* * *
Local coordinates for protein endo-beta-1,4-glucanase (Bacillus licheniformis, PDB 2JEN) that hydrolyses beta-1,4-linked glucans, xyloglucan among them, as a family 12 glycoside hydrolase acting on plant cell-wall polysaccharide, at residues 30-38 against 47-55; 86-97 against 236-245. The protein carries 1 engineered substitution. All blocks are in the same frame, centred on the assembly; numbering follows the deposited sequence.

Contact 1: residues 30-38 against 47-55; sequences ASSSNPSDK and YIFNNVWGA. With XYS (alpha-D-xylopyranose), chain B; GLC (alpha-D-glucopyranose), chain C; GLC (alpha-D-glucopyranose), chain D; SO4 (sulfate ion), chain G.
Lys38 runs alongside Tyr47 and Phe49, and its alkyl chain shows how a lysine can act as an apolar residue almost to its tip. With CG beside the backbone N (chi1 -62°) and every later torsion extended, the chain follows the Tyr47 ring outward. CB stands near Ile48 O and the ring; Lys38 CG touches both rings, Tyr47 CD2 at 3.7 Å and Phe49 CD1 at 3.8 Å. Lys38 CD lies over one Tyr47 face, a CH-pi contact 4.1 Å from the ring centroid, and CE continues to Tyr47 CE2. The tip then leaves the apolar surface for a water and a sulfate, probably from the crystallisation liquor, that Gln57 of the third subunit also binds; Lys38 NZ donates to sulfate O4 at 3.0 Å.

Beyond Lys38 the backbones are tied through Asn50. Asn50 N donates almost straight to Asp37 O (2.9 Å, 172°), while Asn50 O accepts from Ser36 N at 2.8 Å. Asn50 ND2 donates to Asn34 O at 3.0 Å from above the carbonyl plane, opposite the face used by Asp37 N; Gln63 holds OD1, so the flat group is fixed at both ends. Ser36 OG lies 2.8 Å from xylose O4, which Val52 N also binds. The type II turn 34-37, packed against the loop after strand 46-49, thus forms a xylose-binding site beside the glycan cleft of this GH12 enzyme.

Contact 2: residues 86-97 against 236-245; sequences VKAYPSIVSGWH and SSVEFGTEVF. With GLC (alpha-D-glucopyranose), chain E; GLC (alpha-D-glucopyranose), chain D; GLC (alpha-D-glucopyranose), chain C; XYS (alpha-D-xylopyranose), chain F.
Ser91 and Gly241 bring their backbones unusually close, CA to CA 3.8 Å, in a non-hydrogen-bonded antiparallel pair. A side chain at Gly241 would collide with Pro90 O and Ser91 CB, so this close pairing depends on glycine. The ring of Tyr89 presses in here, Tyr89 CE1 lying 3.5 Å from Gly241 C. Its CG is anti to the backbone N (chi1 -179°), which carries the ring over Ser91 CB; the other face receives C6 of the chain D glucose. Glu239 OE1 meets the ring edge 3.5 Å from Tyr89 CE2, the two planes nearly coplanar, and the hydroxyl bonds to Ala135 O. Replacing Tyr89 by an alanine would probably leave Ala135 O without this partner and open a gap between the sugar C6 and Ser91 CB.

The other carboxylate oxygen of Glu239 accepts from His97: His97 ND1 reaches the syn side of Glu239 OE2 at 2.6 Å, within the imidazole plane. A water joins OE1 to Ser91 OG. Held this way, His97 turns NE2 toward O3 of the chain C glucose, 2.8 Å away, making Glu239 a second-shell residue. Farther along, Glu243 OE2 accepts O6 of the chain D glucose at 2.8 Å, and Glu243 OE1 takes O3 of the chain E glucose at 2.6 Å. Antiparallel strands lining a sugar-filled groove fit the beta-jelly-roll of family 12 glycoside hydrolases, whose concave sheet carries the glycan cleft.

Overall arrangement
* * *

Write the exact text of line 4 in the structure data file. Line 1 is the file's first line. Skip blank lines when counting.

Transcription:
Beyond Lys38 the backbones are tied through Asn50. Asn50 N donates almost straight to Asp37 O (2.9 Å, 172°), while Asn50 O accepts from Ser36 N at 2.8 Å. Asn50 ND2 donates to Asn34 O at 3.0 Å from above the carbonyl plane, opposite the face used by Asp37 N; Gln63 holds OD1, so the flat group is fixed at both ends. Ser36 OG lies 2.8 Å from xylose O4, which Val52 N also binds. The type II turn 34-37, packed against the loop after strand 46-49, thus forms a xylose-binding site beside the glycan cleft of this GH12 enzyme.